April 30, 2019 / 12:06 AM / in 20 days

China's big banks post modest first-quarter profit growth

BEIJING/SINGAPORE(Reuters) - China’s five largest state-owned banks posted modest first-quarter profit growth, though slightly below expectations, as policymakers pushed lenders to make more loans to support the slowing economy.

FILE PHOTO: Employees work at a branch of China Construction Bank in Beijing, China, April 21, 2016. REUTERS/Kim Kyung-Hoon/File Photo

Net profits at the country’s so-called Big Five banks, led by Industrial and Commercial Bank of China Ltd (ICBC), grew by more than 4 percent in the January-March quarter from a year earlier.

The gain comes on the heels of disappointing 2018 fourth-quarter results that saw four of the five lenders posting their weakest quarterly profit growth in more than two years as business activity slowed and they sharply increased provisions for bad loans.

March economic data, however, have suggested the economy may be starting to bottom out, buoyed by a flurry of stimulus measures ranging from higher infrastructure spending to massive corporate tax cuts.

Profits at China’s industrial firms also returned to growth in March after shrinking for four months, adding to optimism that strains on corporate balance sheets may be easing in at least some sectors.

Chinese banks extended a record amount of new credit in the first quarter, totalling 5.81 trillion yuan ($862.89 billion).

ICBC, the world’s top commercial lender by assets, on Monday posted a 4.1 percent profit rise to 82.01 billion yuan, its fastest first-quarter growth since 2014.

Bank of Communications (BoCom), the fifth-largest in China, booked its fastest quarterly growth in five years with a 4.9 percent rise to 21.07 billion yuan.

Analysts had expected ICBC and BoCom to report profit growth of 4.3 percent and 5.2 percent, respectively.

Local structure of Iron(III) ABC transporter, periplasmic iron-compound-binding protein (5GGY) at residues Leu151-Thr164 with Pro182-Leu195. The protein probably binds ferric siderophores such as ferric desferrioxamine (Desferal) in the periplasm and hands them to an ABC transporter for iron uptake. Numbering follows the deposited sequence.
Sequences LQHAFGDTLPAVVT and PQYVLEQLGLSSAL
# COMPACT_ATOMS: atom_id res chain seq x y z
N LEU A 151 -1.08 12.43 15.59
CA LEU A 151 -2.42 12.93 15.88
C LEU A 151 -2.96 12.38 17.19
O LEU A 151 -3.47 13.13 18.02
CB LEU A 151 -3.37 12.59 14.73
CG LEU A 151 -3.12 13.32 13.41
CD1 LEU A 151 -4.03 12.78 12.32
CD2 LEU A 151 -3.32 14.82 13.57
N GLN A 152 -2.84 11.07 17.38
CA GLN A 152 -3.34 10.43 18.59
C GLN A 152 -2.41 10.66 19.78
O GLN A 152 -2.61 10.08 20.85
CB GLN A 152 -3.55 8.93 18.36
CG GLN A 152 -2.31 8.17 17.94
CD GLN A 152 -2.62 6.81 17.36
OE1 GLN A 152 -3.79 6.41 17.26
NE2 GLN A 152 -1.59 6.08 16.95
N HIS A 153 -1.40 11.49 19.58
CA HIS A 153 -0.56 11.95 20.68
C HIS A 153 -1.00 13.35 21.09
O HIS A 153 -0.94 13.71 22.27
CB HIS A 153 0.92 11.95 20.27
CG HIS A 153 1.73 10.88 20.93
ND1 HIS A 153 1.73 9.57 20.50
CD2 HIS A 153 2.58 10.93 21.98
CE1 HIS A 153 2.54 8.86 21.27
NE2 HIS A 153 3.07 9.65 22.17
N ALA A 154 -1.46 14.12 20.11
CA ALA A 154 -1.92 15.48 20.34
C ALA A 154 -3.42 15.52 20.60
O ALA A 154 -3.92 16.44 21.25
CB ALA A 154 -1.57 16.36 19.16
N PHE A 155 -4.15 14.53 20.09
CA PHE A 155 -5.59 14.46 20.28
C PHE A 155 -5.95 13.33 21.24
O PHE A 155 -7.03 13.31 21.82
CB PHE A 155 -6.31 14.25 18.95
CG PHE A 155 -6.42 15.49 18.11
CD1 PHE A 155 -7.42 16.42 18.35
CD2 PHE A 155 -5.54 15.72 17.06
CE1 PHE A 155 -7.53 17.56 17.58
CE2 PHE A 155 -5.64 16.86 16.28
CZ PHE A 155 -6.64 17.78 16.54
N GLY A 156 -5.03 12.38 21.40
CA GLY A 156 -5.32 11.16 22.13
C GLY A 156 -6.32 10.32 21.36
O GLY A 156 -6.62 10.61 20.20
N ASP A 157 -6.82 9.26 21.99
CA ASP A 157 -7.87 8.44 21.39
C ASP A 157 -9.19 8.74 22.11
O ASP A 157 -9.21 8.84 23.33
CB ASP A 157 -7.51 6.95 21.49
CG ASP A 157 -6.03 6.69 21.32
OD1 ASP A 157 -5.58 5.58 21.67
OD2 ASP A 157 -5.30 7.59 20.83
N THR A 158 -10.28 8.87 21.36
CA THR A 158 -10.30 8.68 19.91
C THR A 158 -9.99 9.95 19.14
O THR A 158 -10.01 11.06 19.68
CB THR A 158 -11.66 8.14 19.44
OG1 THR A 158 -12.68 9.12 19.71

Non-performing loan (NPL) ratios fell at ICBC, BoCom and Agricultural Bank of China Ltd, and held steady at China Construction Bank Ltd (CCB) and Bank of China Ltd (BoC).

The pressure on asset quality of banks has marginally eased due to a stabilizing economy in the first quarter, and disposal of bad loans by lenders, said Nicholas Zhu, a Beijing-based banking analyst of Moody’s Investors Service.

However, few analysts are betting on a sustained improvement in asset quality as Beijing pushes state lenders to aggressively ramp up lending to smaller, private companies, which are considered higher credit risks than state-backed firms and more vulnerable to cyclical downturns.

Analysts have also cautioned it is too early to say there has been a sustainable turnaround in the economy.

“The formation of new NPLs can’t be taken lightly should the macroeconomic situation become less stable, so there’s a lingering concern for the asset quality,” Zhu said.

FILE PHOTO: Industrial and Commercial Bank of China Ltd (ICBC)'s leaflets are displayed at its branch in Beijing, China, March 30, 2016. REUTERS/Kim Kyung-Hoon/File Photo

Net interest margin, a key gauge of profitability, improved slightly at ICBC and BoCom but narrowed by 0.08 percentage points at BoC and 0.02 percentage points at CCB in the quarter.

Margins at big banks will likely continue to narrow over the course of 2019 due to relatively ample liquidity in the market, said Wang Jian, Shanghai-based banking analyst at Guosen Securities.

“Unless the economy picks up significantly, the central bank is not likely to tighten the liquidity condition,” Wang said.

Reporting by Cheng Leng in BEIJING and Shu Zhang in SINGAPORE; Editing by Sumeet Chatterjee and Kim Coghill

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